The focus in the retirement industry centres around there being enough reserves in the pension pot to go the distance, but a crucial consideration is the kind of environment that will be waiting to retire into.

With the world changing rapidly through advancements in medicine and technology, what does a sustainable retirement plan look like?

Cleaner and greener investing has become more urgent to achieve. The Covid-19 pandemic has been a stark reminder of the social, health and environmental issues South Africa faces. Pension funds have the ability to influence these issues through sustainable and impact investing. There is a growing need to invest responsibly in a world that is worth retiring into. If the environment is inhabitable, what will retirement savings be worth?

For long-term investors, retirement funds being key among them, sustainability should be the key objective. An unhealthy and unsustainable economy cannot serve investors who have a multi-decade investment horizon, and who are concerned about the livelihoods of future generations.

Projections can help to quantify how much we might need as a pension, but these don’t account for the havoc facing our ecosystems and planet due to climate change. Sometimes, imagining a dystopian future helps us to face harsh truths.


Imagine if due to technology, the government increased the national retirement age to 85, for those who are able-bodied. Technology is already changing the narrative in real time for so many sectors of the economy, so it could conceivably contribute to see us living even longer.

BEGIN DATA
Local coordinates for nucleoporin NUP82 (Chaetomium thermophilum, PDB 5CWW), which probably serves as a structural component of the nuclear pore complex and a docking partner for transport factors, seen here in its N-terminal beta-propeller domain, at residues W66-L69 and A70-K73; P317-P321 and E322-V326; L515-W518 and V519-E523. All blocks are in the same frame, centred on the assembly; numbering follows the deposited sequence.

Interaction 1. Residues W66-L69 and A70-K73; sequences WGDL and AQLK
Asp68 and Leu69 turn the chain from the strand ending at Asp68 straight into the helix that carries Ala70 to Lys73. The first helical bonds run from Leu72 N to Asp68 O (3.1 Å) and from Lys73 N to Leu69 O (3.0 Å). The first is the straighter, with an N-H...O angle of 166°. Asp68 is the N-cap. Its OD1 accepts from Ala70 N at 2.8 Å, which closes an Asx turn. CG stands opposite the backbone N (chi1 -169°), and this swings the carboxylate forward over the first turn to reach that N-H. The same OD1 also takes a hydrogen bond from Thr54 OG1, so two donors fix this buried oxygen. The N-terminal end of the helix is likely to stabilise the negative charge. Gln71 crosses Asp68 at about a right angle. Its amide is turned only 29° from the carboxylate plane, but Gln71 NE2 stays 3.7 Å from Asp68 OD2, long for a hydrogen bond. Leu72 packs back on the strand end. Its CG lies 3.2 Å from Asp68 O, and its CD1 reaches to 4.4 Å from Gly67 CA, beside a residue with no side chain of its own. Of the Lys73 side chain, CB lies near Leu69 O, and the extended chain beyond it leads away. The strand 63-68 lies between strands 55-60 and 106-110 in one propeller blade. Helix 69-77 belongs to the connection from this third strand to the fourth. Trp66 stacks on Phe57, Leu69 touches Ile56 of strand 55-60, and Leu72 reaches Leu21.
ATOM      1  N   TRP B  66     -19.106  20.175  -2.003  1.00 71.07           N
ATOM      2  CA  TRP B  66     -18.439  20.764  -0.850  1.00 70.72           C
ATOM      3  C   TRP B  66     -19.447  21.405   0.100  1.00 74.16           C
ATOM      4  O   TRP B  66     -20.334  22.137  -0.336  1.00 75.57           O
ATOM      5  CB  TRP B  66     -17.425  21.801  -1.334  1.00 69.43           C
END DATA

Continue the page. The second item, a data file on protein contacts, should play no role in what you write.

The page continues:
South Africa will be a large, aging population 30 years from now. Ages 55-65 may be the common retirement range today, but many are retiring later if given the choice (some out of financial need), and if you have access to technology to keep you healthy, this is likely to grow.

Imagine a bionic hip and the extension it could bring to your working years. Imagine if there was a caste-system according to how much you’ve managed to save for retirement and if you didn’t meet a certain threshold, you could end up in a labour camp, farming waste into fuel for others to use.

We recently tried to hit home the impact of today’s decisions on our financial futures through storytelling. A story within our anthology, Upshot, in collaboration with renowned authors, called Last Shot, paints such a picture, and goes on to prove the dangers of inflation – retirement saving’s traditional worst enemy, now a close second to environmental risks.

We must consider these risks, both the cost-of-living years from now, and the cost to our environment if we don’t invest appropriately.

If we are living longer and can work harder, anything is possible. The future impact of today’s investment decisions matters most. It may have been a persistently low-return environment in South Africa for some time, but we believe that investing for developmental impact can drive sustainable returns and help tackle the imbalances that characterise our country.



– Adam Bennot
Senior Associate, RisCura